- Watchmen has Laurie AKA Silk Spectre snatch a Beretta 92F off her government handler and take it apart in less than a second. The Beretta is typically used for such scenes, because you can push the magazine release with one hand (the magazine will drop free) and simultaneously use the other hand to turn the very convenient disassembly lever and take the slide off forward - all in one easy fluid motion. Ejecting the round in the chamber is not necessary.
- Kingsman: The Secret Service incorporates the "Beretta disassembly" (Beretta 92F pistols are extremely convenient to take down in one motion) into the church scene - with the hero then proceeding to stab people both with the slide and the frame. Repeatedly.
- In Mad Max: Fury Road, Max manages to slam the magazine release on Furiosa's pistol and clear the chamber right before she's about to blow his brains out, causing them to scramble for the magazine.
- In Feet of Clay, Dorfl does this when he goes to the slaughterhouse for payback after being given free will and someone attacks him with a hammer.
- In Harry Potter and the Philosopher's Stone, when Hagrid is banging on the door of the shack in which the Dursleys are trying to hide from the Hogwarts letters, Vernon comes downstairs with a shotgun. After Hagrid breaks down the door, Vernon threatens him with it, and Hagrid yanks the gun out of his hands, ties the barrel in a knot, and tosses it in the corner.
- Artemis Fowl: Julia removes an important part of a mook's gun as he brandishes it, making it only possibly useful as a hammer.
- On The Adventures of Superman after the villain got done Shooting Superman, Superman would often grab the barrel and twist it into a curve so it's unusable.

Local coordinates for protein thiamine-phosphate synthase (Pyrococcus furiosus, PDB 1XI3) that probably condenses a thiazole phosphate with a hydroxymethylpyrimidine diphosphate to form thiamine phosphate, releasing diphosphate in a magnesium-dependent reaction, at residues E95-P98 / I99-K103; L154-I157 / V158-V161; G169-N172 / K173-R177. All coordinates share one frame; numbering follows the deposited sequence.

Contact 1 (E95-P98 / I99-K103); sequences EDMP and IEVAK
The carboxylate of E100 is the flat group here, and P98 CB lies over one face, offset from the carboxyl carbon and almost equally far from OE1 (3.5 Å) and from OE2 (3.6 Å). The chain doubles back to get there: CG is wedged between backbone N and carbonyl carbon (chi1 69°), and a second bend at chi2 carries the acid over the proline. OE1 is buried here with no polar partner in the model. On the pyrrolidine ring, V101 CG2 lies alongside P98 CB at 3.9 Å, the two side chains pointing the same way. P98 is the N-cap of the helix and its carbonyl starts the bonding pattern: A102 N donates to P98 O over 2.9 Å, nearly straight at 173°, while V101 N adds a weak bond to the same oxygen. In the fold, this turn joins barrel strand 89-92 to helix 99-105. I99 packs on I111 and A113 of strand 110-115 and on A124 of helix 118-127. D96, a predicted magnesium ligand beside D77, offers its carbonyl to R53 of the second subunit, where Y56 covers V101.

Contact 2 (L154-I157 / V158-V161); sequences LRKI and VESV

- In Better Call Saul, "Pimento", when Mike is hired as a bodyguard for a drug deal, his fellow bodyguard is a Gun Nut who thinks Mike will be useless on the job because he didn't bring a gun. Mike says "If I need one, I'll take one of yours", and the Gun Nut dares him to try, pointing a gun right in his face. Mike easily takes the gun away from his attacker and ejects the magazine and the bullet in the chamber. He then uses the empty gun to hit the other guy in the throat which takes him out of the fight completely.
- Eliot Spencer from Leverage can do this and does it on a regular basis. Justified because he's one of the world's best fighters and he Doesn't Like Guns.
- In Lost, Kate does it with instruction from Sayid in the second episode, right after Sawyer shoots the polar bear. Later we learn she didn't necessarily need it.
- In Star Trek: The Original Series, Khan grabs Kirk's phaser out of his hands and bends it in half.
- In the Vengeance Unlimited episode against a rogue IRS agent, during the final confrontation Mr. Chapel snatches his gun and empties it.
- In Batman: Arkham City and Batman: Arkham Origins, Batman can learn the Disarm and Destroy special combo move, which allows him to destroy weapons during combat. When he uses it against henchmen armed with firearms, he pulls the weapon apart before dropping the pieces. Henchmen can pick up and reassemble their guns, so keep your ears open for the Dramatic Gun Cock.
- In Batman: Arkham City they can pick up but not reassemble. (If the gun was dropped when Batman knocked someone down or out, a henchman can pick it up, but Disarm and Destroy prevents them from doing so.)
- In Metal Gear Solid 3, The Boss does this to Snake at least twice in cutscenes, destroying his sidearms in the process. She does it to Ocelot once, but then gives him back the parts she removed rather than throwing them away. She also uses it as a tactic in the final fight if she manages to knock you onto the ground while you're holding a weapon. For gameplay reasons, this just means The Boss will scatter your intact weapon and its ammo around the battlefield, forcing you to scramble and retrieve them; it's also an incentive to use CQC on her rather than trying to shoot her.